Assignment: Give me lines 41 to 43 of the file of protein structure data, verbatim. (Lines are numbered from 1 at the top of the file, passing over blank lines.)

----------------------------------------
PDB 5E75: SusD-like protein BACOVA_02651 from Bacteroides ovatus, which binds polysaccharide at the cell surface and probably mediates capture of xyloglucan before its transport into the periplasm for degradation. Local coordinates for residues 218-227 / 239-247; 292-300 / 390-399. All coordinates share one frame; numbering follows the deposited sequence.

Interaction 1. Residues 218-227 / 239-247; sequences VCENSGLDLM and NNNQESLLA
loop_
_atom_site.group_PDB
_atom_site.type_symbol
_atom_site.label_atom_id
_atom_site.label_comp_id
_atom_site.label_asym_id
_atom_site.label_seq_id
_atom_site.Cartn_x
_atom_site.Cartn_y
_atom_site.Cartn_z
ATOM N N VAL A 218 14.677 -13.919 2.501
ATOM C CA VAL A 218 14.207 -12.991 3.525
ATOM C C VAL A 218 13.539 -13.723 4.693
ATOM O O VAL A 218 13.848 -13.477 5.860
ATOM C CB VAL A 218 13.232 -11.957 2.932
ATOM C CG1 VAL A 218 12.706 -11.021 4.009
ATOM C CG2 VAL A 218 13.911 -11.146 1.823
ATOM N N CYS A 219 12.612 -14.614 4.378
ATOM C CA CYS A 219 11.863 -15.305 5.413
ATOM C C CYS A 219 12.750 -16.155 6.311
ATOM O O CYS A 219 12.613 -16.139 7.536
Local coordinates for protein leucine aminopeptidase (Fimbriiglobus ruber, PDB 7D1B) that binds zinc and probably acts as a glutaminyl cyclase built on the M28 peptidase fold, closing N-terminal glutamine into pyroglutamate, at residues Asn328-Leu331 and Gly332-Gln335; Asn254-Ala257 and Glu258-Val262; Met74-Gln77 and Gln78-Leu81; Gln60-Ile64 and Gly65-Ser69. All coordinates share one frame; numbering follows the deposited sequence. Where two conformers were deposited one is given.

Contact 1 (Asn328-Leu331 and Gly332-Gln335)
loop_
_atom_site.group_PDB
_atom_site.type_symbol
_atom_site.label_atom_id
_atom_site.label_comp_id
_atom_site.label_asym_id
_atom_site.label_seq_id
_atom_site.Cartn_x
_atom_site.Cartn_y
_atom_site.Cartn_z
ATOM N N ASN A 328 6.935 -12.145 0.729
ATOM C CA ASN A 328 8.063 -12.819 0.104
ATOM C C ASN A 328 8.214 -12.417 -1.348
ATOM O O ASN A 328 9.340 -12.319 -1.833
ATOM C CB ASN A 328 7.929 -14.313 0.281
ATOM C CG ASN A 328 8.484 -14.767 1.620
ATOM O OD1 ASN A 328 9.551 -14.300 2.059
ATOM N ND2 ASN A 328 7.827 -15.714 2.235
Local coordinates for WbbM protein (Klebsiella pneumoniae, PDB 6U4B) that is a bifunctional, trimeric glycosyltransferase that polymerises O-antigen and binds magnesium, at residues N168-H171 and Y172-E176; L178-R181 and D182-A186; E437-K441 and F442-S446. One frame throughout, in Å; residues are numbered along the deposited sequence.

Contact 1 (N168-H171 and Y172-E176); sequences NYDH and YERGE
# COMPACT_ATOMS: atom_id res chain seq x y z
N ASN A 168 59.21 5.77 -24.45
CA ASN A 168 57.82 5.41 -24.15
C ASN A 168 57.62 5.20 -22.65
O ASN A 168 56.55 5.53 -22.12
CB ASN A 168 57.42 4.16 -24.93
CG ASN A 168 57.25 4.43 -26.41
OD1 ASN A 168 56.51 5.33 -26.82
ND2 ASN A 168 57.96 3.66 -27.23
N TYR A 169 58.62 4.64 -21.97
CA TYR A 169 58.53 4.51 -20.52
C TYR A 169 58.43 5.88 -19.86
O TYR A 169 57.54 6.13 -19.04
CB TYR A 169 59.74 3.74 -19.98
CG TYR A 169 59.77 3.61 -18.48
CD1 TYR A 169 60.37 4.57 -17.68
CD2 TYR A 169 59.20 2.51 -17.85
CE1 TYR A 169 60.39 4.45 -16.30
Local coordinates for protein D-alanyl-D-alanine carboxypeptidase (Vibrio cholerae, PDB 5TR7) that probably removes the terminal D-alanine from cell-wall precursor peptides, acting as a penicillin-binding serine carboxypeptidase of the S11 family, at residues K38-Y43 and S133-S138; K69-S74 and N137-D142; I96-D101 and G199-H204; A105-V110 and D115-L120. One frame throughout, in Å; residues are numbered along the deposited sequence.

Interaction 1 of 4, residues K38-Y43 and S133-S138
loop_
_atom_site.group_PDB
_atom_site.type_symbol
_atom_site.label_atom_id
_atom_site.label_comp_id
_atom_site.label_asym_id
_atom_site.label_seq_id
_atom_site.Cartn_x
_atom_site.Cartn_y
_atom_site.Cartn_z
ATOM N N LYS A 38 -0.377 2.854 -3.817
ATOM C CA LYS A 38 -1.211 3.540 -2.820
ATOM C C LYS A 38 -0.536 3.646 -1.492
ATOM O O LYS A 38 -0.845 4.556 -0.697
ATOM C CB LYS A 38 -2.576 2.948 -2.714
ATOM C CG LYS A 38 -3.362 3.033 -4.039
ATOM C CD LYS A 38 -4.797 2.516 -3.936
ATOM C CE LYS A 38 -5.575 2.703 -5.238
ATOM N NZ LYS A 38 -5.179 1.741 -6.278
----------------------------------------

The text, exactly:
ATOM C CG ASN A 328 8.484 -14.767 1.620
ATOM O OD1 ASN A 328 9.551 -14.300 2.059
ATOM N ND2 ASN A 328 7.827 -15.714 2.235